A sloper (also known as a “block”) is the basic bodice, skirt, or pants shape that clothing patterns are based on. To create unique clothing patterns, the following are added to a basic sloper:
- Pattern ease: To make a garment wearable when you move around.
- Design ease: To give the garment its unique shape.
- Design features: Such as seam lines, darts and fastenings.
Pattern companies generally use standard measurements in their slopers. Seamwork Magazine has a great article on The Origins of Clothing Sizes.
The CSC has an informative article on Buying and Using a Sloper.
The rest of this post details the approach that I use to make my own sloper, based on a cast of myself I create using duct tape.
Making your own sloper using duct tape
Important information: You can’t create your own cast by yourself using duct tape. You need to find someone you trust to help you make your cast, draw on the critical details, and carefully cut you out of the cast.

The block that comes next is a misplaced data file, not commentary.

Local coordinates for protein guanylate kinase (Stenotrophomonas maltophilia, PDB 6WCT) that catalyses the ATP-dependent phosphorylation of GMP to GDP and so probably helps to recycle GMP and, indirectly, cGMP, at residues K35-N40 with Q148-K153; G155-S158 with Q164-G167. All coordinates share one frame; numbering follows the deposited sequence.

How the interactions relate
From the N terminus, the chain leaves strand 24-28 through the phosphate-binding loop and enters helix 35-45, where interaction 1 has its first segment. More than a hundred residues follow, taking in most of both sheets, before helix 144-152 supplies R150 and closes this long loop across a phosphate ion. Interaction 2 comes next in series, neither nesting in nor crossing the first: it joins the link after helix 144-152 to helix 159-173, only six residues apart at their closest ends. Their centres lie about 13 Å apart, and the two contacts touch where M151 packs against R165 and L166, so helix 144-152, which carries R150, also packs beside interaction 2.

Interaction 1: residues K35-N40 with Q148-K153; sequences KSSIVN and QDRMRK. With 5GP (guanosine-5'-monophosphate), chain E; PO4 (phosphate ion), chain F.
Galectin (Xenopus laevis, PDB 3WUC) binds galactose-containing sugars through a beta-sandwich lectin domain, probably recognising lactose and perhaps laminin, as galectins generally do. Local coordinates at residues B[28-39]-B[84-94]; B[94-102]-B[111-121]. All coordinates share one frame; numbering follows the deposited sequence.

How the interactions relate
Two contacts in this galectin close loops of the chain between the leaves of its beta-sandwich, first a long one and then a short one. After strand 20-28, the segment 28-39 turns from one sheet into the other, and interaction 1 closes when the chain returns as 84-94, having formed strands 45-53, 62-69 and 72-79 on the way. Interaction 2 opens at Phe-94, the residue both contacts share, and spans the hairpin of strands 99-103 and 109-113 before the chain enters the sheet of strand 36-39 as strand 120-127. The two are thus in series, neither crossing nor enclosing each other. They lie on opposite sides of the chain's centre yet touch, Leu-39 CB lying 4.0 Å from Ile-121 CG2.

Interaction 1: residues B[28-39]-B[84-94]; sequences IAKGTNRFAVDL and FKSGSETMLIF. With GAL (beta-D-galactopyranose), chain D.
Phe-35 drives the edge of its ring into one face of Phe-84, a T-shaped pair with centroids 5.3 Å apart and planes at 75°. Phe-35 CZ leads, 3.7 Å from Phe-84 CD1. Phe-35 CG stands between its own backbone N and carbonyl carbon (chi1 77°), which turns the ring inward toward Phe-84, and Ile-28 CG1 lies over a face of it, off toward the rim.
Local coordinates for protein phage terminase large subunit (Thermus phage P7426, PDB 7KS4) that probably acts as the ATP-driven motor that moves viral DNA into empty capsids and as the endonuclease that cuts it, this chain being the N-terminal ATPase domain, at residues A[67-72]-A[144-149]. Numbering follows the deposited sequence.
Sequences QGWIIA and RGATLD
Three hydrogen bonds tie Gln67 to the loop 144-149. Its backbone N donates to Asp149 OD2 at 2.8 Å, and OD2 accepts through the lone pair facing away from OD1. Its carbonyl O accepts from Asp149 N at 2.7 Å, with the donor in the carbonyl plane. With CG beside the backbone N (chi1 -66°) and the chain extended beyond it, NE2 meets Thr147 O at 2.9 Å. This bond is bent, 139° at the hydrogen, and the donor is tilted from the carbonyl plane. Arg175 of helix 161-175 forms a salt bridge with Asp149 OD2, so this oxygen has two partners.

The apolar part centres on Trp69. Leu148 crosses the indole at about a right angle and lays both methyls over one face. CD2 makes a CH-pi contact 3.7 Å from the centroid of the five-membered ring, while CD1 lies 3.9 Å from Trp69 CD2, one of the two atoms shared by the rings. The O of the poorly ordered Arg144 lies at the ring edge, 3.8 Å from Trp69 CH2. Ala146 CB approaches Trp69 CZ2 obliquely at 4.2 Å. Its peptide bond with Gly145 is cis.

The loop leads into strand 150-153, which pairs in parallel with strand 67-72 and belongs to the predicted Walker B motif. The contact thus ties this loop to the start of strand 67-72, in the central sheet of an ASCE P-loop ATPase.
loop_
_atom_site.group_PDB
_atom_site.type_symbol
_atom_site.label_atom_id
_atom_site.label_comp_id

I use a variation on this Quick and Easy Duct-Tape Dress Form tutorial from Threads Magazine to make a cast of myself using duct tape. This article is for making a dress form. Since I want to make slopers for separates, I make separate casts for a bodice, pants, and skirt.
You’ll need the following supplies:
- “Sacrificial” under-layer: Such as cling film, a jersey t-shirt or bike pants – this needs to be tight fitting and fit to your natural curves.
- Duct tape: Perforated duct tape is much easier to use.
- For tracing: Transparent interfacing, tracing paper or grease proof paper.
- Scissors with rounded tips (NOT pointy tips).